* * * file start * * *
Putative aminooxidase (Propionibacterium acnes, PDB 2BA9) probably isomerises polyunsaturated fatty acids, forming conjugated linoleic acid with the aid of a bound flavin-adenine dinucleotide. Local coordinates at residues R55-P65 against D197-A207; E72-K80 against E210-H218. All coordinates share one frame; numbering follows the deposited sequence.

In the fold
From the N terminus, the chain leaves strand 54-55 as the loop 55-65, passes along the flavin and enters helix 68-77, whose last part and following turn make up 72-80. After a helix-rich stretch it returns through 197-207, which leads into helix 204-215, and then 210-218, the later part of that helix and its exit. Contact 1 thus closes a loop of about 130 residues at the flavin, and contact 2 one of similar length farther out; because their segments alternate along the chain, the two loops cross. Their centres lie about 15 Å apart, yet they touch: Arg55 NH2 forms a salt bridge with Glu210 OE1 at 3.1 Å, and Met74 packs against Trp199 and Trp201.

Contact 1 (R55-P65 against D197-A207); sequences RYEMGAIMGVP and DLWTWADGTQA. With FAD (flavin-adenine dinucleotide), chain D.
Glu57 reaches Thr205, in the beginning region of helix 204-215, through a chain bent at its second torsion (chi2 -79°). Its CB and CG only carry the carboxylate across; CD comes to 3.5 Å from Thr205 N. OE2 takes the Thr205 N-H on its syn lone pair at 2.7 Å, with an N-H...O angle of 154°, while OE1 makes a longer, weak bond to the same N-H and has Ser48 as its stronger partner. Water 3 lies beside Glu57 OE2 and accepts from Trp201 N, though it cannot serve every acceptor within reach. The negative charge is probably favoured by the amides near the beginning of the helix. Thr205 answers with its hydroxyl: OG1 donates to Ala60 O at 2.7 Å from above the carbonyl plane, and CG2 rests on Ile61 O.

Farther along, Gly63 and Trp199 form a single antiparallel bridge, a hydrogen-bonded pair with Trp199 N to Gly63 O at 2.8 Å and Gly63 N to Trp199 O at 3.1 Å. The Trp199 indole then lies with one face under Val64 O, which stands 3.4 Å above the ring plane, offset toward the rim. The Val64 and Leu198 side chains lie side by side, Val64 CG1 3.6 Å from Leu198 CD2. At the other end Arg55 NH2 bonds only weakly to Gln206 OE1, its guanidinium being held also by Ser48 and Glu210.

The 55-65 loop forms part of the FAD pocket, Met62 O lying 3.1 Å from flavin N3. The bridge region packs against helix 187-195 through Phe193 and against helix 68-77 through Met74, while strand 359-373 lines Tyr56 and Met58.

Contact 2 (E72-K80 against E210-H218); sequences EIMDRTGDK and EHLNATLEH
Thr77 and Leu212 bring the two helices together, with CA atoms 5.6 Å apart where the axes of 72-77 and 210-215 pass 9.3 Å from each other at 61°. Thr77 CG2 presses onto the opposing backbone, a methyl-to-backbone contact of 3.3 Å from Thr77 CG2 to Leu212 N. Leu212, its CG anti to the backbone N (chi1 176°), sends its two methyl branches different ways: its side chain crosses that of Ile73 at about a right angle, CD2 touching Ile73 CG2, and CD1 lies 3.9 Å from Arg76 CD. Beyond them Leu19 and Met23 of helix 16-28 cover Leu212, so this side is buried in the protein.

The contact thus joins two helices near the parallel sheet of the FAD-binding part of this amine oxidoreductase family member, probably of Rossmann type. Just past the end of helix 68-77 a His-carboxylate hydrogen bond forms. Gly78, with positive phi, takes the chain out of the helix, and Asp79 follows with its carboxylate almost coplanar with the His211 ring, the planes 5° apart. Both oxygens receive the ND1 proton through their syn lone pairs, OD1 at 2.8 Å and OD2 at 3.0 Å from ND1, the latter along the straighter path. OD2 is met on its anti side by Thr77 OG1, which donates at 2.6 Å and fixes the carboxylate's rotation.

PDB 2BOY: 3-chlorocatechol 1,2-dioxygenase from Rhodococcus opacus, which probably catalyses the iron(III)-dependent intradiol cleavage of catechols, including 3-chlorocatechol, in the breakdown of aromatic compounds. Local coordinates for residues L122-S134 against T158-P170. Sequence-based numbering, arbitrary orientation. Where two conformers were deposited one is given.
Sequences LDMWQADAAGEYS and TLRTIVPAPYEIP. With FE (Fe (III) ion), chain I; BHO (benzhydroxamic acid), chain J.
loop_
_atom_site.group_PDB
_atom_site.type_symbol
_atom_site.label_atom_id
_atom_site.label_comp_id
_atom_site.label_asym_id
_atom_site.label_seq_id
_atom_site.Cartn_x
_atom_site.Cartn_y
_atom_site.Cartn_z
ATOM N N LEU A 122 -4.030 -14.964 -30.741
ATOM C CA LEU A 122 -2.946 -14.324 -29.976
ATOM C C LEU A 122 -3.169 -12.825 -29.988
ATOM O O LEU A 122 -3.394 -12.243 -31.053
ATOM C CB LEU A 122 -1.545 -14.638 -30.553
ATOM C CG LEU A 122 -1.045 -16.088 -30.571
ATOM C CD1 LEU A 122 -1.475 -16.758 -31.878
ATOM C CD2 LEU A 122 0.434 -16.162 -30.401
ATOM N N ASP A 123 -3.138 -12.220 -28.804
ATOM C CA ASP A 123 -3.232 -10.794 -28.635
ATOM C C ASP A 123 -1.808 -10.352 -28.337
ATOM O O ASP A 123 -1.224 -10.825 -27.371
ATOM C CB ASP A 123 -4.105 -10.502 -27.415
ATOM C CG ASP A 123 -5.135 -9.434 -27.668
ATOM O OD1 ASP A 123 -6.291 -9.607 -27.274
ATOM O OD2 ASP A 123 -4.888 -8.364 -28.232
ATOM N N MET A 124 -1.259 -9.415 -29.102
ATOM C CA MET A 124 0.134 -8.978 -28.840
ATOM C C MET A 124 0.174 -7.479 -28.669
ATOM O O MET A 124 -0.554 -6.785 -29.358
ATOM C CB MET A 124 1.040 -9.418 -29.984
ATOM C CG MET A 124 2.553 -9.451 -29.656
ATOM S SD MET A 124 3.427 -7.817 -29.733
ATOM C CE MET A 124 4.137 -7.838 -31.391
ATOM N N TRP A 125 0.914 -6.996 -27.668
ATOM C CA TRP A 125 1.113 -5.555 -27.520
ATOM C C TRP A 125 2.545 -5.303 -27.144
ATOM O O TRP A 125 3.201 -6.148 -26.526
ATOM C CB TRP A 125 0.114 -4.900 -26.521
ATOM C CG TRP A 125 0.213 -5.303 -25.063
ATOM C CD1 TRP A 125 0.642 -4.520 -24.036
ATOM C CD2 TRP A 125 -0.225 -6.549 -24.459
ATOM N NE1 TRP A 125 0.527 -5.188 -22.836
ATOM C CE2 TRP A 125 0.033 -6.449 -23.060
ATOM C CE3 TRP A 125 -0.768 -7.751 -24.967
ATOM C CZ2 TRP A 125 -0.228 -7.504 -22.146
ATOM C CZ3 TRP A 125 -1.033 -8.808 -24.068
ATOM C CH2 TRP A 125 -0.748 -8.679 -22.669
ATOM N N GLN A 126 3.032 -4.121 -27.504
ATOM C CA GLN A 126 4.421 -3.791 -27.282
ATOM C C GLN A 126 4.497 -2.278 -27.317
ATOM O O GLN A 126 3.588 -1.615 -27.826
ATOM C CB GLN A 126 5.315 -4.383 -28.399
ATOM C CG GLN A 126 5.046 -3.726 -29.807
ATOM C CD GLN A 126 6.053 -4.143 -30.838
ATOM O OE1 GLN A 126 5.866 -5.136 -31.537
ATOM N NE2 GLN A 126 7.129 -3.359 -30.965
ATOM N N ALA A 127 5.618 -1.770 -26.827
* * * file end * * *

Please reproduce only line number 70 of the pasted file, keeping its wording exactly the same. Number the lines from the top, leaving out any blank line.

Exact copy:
ATOM N N ALA A 127 5.618 -1.770 -26.827